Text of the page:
I had the opportunity to read Stop Signs authored by my friend Lynn Fairweather who is a threat assessment and domestic violence expert. As a personal safety trainer and consultant and father of two daughters, I was particularly eager to read this book and share the “golden nuggets” with them and those I interact with on a professional level.


I found this book to be well balanced. While I have read several books on domestic violence, I have never seen one as comprehensive as Stop Signs. The book is segmented into three equal parts devoted to recognizing, avoiding, and escaping dating / domestic abuse and violence. It therefore applies to all women: those who have never been abused, those who are currently being abused, and those that have left an abuser.


This book serves as a resource, a safety plan, and offers self-help empowerment all in one. It is an intuitive read and also gives voice to survivors in dialog boxes that are strategically placed to drive home the teachable moments.  This style is in keeping with Lynn’s “lived experience” as she too is a survivor of domestic violence and is therefore able to bring a personal as well as a professional perspective to the topic.


Who should read this book and keep it on the shelf as a domestic violence resource? Anyone from a mother with young daughters, to someone in an abusive relationship all the way over to a threat assessment / security professional or HR personal in the corporate sector.


The book is available at Amazon.

Lynn is the founder and president of Presage Consulting & Training, an Oregon based organization specializing in fatality reduction through threat assessment and management.

Lynn’s contact details appear below.


Lynn Fairweather, M.S.W.

Presage Consulting and Training

Portland, OR

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Partner Violence as a Workplace Issue. Some Stats, Facts & Policy Suggestions

We want to thank Kim Wells,  Executive Director of The Corporate Alliance to End Partner Violence for providing us with this informative blog entry.

The Corporate Alliance to End Partner Violence  is a national nonprofit organization founded by businesses with a mission to address domestic violence as a workplace issue.

Below are some very sobering statistics and facts on the troubling issue of partner violence and its impact on the individual and workforce.

What can you as an employer do and where should you start? At the bottom of this article you will find a link to the “six steps” that the Corporate Alliance suggest for creating a successful domestic violence in the workplace policy. (PDF Format)

So how does domestic violence impact the workplace?

Here’s some insight from the US Centers for Disease Control and Prevention (CDC):

  • In February of 2008, the CDC released the most comprehensive US survey regarding intimate partner violence – 23.6% of women and 11.5% of men reported at least one lifetime episode of intimate-partner violence.
  • According to the CDC, intimate partner violence victims lose a total of nearly 8.0 million days of paid work a year—the equivalent of more than 32,000 full-time jobs—and nearly 5.6 million days of household productivity as a result of the violence.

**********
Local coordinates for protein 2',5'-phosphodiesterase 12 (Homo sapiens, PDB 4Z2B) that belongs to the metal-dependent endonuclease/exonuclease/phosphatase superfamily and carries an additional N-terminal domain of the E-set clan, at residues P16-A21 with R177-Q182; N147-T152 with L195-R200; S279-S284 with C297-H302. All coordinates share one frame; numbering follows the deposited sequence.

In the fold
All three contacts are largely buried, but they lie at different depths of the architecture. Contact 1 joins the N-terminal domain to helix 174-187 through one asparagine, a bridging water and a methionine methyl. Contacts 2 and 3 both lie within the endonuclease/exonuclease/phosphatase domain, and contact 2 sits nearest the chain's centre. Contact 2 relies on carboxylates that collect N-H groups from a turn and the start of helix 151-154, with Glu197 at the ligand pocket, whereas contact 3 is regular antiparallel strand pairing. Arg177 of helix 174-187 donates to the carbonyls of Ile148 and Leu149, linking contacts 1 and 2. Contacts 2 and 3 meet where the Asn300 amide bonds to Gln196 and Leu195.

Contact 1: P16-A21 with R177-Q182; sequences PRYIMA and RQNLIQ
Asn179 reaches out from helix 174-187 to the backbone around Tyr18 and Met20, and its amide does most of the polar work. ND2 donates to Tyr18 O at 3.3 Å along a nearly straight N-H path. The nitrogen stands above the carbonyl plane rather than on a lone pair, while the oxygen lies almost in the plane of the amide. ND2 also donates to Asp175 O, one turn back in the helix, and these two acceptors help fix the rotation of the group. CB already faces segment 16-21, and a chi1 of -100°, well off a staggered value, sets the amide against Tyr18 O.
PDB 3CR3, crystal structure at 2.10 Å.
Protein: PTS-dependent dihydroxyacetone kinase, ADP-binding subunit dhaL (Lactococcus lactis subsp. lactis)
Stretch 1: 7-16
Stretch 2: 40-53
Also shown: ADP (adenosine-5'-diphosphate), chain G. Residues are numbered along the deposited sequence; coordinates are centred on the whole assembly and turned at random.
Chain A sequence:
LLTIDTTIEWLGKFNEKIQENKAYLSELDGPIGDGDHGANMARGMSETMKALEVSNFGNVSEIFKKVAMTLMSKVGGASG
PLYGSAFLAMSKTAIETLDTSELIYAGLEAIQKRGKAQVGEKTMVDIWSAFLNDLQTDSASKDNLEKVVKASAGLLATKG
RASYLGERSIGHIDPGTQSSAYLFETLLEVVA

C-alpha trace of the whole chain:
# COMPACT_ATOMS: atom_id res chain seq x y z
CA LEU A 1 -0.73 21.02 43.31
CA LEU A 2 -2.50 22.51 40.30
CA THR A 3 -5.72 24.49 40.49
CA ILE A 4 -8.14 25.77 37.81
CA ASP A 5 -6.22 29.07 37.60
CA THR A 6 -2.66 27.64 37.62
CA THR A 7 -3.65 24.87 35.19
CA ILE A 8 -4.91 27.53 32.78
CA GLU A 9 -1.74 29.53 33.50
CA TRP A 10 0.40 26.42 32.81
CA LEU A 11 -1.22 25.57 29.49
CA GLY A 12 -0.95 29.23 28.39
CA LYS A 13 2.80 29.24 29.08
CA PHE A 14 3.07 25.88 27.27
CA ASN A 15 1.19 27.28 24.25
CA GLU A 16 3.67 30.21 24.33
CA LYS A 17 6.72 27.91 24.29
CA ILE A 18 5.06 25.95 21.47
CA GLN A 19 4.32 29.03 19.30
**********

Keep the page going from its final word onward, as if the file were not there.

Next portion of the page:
• The cost of domestic violence to the US economy is more than $8.3 billion. This cost includes medical care, mental health services, and lost productivity (e.g., time away from work).

And some additional insights into productivity losses:

  • Researchers from the University of Arkansas found that women who were victims of recent domestic violence had 26 percent more time lost to tardiness and absenteeism than non-victims.

If you think that this does not happen to people who work, think again.  The Corporate Alliance to End Partner Violence did a national survey of full-time employed adults, and found the following:

  • 21% of the full-time employed adults polled identified themselves as victims of domestic violence; 64% percent of them indicated their ability to work was significantly impacted
  • 31% of co-workers felt obliged to cover for a co-worker who as a victim; 38% of co-workers were concerned for their own safety

What about abusers? The Maine Department of Labor found that:

  • 78% of surveyed perpetrators used workplace resources to express remorse or anger, check up on, pressure, or threaten their victim
  • 74% had easy access to their intimate partner’s workplace
  • 21% of offenders reported they contacted the victim  at the workplace

And why is it that victims don’t just leave?

  • In cases of homicide related to domestic violence; 75% of the time it is when the victim is leaving or has left the abuser. This means leaving is potentially VERY dangerous for a victim—a victim who may be your employee.

What about workplace safety?

  • Domestic violence coming to the workplace accounts for 24% of workplace violence incidents (BLS, October 2006)

So why should employers care about this? If you haven’t already gotten the sense (and there is more information available in the Facts and Stats section of our website):

  • It is an absenteeism issue
  • It is a productivity issue
  • It is a turnover issue
  • It is a presenteeism issue (this means you are present, but not really focused and able to work)
  • It is a workplace safety issue

And who in your workplace is potentially impacted by domestic violence coming to work?

  • Victim
  • Abusive person
  • Co-worker
  • Manager
  • Family member

So what can an employer do?

There are the “six steps” that we suggest at the Corporate Alliance for creating a successful domestic violence in the workplace policy. Click here to take you to our site from which you many download the PDF.

Kim Wells may be reached at 1-309-664-0667 or email her at

Additional Resources:

Eastside Domestic Violence Program(Greater Seattle Area)

Human Resource Essential